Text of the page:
Lightning Bugs and Lightning Bolts

Small details can make really big differences in the lives of disabled people.

Koan -- a couple of years ago in Caroline's Cart
Koan — a couple of years ago in Caroline’s Cart

One of my favorite quotes is from Mark Twain.  When asked about the importance of word choice in the writing process he said, “The difference between the almost right word and the right word is the difference between a lightning bug and lightning bolt.”  I’m convinced that nuances, the small things, make disproportionately big differences.  I’ve found this to be true both professionally and personally.  Details are important.  In fact, many times they are what matters most.

As I’ve said before, Koan loves to get in the car or van and travel.  It’s amongst his favorite things to do.  This has shaped all our lives in some interesting ways.  There are certain words we are very careful using if Koan is within earshot: go, take, leave, store, shoes, socks Target, Hy Vee.  Koan loves going to the grocery store.  I realize that “shoes” and “socks” don’t really fit the other words, but he’s learned that if I say, “I”ll get my shoes on.”  That means I’m going somewhere (and he thinks he should, too).  Koan also has a habit of removing his socks (and losing them).  So, if someone says, “Get socks for him.”  He also very often correctly surmises that we are talking about his socks in preparation to leave.   There are other tells as well.  If I turn on the light above our hall closet, the one that holds coats and hats, Koan interprets that, often correctly more times than not, that I’m planning to leave.  If I put on a hat — either a baseball cap or stocking cap — that’s another sign that I’m going out and again it’s possible he might as well.  So, there’s reason for him to get excited.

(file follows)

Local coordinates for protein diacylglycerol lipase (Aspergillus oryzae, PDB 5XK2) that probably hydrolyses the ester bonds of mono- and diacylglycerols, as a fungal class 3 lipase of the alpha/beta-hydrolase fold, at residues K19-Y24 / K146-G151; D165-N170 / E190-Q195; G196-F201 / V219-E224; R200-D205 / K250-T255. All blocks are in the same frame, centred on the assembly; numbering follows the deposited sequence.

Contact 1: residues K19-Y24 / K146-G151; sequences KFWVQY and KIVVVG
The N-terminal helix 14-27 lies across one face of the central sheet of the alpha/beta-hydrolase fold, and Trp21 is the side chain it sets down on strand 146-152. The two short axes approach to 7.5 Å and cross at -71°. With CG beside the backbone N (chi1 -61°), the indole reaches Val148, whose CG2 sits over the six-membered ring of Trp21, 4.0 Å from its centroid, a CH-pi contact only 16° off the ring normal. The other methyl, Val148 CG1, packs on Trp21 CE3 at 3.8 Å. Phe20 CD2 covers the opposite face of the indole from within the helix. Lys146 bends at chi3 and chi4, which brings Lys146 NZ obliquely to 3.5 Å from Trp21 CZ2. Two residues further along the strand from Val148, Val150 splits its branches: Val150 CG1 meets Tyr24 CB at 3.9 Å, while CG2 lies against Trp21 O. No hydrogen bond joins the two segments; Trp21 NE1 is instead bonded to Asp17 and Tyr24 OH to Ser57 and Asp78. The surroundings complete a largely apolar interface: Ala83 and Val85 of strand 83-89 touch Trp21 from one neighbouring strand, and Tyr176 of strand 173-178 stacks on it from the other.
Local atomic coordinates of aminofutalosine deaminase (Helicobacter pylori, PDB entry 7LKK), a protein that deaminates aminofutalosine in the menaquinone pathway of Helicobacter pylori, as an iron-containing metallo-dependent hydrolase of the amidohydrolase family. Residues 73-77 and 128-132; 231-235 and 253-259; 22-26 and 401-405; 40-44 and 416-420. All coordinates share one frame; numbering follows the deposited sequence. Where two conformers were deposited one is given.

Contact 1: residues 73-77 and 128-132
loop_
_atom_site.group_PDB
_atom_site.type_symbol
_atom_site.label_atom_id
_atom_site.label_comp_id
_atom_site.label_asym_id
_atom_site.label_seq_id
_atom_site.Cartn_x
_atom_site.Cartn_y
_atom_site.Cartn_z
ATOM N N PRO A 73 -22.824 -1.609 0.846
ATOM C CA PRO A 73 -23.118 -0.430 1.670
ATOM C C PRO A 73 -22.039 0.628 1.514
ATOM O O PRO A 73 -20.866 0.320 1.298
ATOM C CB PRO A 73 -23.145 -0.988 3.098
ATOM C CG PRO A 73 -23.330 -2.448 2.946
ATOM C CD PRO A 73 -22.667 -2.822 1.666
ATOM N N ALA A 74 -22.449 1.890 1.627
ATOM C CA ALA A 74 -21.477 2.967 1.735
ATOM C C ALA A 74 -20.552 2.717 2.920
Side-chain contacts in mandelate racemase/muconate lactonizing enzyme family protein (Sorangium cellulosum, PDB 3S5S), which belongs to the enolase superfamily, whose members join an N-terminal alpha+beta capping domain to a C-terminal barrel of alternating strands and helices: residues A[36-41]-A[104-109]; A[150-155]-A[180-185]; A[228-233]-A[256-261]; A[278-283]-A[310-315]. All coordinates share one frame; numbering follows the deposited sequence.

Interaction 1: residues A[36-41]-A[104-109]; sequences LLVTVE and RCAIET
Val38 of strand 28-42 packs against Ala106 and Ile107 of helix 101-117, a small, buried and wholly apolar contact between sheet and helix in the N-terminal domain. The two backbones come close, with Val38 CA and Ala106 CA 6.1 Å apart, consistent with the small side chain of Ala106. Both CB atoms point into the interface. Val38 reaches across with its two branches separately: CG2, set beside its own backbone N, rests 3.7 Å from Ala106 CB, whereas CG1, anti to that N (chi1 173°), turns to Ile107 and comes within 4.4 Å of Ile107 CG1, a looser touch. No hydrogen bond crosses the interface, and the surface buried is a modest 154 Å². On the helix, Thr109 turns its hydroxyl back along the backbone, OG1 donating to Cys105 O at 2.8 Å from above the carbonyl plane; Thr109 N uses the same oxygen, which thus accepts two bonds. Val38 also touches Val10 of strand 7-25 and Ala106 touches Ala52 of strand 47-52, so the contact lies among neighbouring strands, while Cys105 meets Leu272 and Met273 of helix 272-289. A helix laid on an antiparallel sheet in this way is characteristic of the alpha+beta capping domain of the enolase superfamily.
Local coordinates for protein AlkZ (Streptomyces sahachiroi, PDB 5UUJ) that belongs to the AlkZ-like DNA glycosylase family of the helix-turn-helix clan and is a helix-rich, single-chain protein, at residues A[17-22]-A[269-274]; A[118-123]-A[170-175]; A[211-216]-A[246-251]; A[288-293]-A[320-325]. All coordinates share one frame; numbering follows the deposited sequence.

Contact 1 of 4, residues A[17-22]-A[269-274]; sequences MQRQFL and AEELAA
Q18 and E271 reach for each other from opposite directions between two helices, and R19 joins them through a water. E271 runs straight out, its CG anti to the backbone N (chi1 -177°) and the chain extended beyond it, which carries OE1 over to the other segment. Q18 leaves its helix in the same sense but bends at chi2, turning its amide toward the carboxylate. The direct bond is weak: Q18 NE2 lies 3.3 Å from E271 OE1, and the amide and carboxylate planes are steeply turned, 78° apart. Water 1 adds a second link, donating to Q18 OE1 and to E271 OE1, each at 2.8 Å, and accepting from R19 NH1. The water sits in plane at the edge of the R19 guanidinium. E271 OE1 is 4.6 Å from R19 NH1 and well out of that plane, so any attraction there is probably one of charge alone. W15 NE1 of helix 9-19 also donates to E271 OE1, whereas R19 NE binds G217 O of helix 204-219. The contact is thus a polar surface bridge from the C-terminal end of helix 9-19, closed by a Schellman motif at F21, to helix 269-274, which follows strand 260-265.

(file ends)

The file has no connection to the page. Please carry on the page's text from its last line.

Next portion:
It’s striking how fast these words and actions grab his attention.  He can be fully engaged with a toy or interacting with another person, but if he hears one of those words or sees one of the actions– he whips his head around and often will let out a shriek of joy. That’s all fine and good if he’s going with me.  But he does occasionally fall prey to false-positive interpretations.  For example, when it snows and Tiber and I go out to shovel.  Then there are just contextual mistakes where some of the keywords come up in conversation.  And, of course, there are just times when I’m leaving, but he doesn’t get to go (the most cruel circumstance of all!). Koan’s disappointment is harder and harder to manage as he is getting older and bigger.   Our Amazon Echo is a lifesaver in these situations.  Being able to quickly say, “Alexa, play ‘Wheels on the Bus’ by Bert and Ernie (Koan’s favorite version)” is a game changer.  The voice activation is really important.  Sometimes my hands are full.  Sometimes my phone is not within reach.  Being able to use my voice is super-helpful.  This is a great example of a little change, a detail, that has a really big impact.